KUALA LUMPUR: Malaysians need not worry about the haze returning despite fires burning in Riau, Sumatra, and in parts of Malaysia – at least until May.
Meteorological Department director-general Datuk Che Gayah Ismail said Malaysia was safe from the choking smog from Sumatra because of the north-east monsoon.
“The wind is blowing from the north-east direction, meaning whatever haze that is coming from Indonesia won’t be blown to Malaysia.
“That will last until March and April will see the inter monsoon, where the wind will be light and variable and we will have more rainfall, especially in the west coast of peninsular Malaysia.
“It’s in May or June when the south-west monsoon comes that we have to worry,” she said.
Air pollutant index readings across the country were moderate to good as of 2pm yesterday.
Indonesia is also on guard over the forest and land fires , having declared a state of emergency in Riau, which the provincial government said was a precautionary measure to prevent a repeat of the 2015 haze.
Che Gayah said, for the time being, Malaysia’s only worry about haze was those produced from within its borders, as firemen nationwide work to battle as many as 11 raging hotspots in the country.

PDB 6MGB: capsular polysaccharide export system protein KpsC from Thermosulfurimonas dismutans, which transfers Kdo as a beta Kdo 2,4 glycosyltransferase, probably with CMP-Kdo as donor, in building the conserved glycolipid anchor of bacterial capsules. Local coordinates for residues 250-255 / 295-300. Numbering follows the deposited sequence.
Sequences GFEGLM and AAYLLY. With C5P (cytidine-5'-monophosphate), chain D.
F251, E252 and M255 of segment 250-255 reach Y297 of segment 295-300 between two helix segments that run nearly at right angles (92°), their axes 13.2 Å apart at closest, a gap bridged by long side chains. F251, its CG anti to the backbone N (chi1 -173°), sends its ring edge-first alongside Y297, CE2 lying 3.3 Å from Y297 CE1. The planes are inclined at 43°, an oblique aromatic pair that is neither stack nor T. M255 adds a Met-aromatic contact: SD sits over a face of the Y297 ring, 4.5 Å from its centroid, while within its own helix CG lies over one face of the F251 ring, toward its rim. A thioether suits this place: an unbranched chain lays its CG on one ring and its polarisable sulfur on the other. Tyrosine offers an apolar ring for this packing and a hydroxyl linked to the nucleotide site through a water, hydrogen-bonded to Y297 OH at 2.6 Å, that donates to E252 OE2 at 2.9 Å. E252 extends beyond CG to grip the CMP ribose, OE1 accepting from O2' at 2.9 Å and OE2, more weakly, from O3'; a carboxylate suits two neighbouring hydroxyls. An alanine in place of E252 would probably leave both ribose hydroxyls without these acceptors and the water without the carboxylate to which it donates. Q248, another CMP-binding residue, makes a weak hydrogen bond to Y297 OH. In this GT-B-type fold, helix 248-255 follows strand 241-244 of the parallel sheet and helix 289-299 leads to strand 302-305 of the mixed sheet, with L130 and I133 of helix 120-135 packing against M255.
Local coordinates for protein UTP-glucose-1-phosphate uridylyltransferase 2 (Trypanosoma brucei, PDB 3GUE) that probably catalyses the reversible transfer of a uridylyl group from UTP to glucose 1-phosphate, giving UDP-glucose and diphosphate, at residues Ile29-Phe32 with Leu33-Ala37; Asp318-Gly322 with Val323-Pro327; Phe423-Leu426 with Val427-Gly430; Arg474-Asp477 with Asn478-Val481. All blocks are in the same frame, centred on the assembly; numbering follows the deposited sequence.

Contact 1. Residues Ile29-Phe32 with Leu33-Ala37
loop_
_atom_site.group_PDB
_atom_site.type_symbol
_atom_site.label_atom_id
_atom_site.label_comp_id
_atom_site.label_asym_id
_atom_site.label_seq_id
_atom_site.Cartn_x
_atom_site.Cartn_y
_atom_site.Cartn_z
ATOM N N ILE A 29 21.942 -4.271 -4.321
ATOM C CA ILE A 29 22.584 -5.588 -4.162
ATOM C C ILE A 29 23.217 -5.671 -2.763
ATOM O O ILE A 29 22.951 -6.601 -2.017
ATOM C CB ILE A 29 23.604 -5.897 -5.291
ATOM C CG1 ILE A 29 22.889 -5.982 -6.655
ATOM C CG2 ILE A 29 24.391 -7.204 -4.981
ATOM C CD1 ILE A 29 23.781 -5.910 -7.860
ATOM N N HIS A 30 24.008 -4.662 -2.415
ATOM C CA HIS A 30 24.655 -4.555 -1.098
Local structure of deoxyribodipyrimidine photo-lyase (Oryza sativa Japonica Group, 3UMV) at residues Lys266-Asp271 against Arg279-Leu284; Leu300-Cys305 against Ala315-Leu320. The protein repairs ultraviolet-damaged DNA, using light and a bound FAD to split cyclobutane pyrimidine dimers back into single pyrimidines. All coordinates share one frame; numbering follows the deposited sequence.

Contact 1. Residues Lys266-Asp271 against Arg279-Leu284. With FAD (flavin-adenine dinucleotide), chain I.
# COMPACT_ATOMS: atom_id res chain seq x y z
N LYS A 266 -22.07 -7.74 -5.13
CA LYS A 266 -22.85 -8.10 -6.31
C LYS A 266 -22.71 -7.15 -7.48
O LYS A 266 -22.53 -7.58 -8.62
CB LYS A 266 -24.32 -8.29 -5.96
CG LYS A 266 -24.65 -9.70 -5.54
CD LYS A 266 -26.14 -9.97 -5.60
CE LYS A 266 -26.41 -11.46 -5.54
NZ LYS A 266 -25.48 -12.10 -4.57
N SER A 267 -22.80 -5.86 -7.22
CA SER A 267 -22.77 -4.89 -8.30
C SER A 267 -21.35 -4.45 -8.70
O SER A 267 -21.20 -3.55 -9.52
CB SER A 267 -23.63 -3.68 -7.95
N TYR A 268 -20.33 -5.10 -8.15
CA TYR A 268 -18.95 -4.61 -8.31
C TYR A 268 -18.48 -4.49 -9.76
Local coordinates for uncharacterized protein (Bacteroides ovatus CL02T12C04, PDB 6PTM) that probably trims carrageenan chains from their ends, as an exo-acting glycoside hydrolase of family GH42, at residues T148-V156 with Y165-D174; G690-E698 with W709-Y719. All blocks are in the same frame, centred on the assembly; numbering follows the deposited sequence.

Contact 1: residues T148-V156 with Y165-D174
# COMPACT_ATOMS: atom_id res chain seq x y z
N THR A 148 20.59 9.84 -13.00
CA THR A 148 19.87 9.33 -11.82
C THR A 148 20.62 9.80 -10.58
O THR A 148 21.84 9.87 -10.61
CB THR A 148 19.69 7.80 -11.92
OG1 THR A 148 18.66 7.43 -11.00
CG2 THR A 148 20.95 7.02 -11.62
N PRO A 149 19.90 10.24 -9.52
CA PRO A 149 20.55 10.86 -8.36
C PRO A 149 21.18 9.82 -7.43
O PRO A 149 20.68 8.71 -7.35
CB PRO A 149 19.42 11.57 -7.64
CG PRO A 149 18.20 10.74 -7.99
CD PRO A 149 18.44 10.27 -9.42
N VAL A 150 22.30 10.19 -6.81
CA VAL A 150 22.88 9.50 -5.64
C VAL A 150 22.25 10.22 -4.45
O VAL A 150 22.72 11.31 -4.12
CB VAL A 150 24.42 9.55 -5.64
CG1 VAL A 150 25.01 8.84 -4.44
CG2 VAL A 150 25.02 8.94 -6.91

The Fire and Rescue Department said that the Malaysian fires – mostly in Pahang, Kelantan and Sabah – were still manageable but the situation could get out of hand fast if the prolonged dry season continued.
“Just yesterday, we had 34 bush fires reported by 2pm. If the hot weather continues, there will definitely be more. But these are small fires that we can contain and put out fast,” said the department’s deputy director-general (operations) Datuk Soiman Jahid.
He said the biggest fire raging now was in Sepang near the 27.4km mark of the Elite Highway, where 1.62ha of peat soil was still burning.
Officers have been battling the fires there for a week now.
Natural Resources and Environment Minister Datuk Seri Dr Wan Junaidi Tuanku Jaafar said fires in Malaysia were still manageable and expressed more concern over the fires in Riau.
“We have more hotspots but they are smaller than in Indonesia. We have our enforcement officers on the ground to extinguish them and we are moving fast. Indonesia is struggling at the moment. If they were to ask for help, we can assist their mission if the need arises,” he said.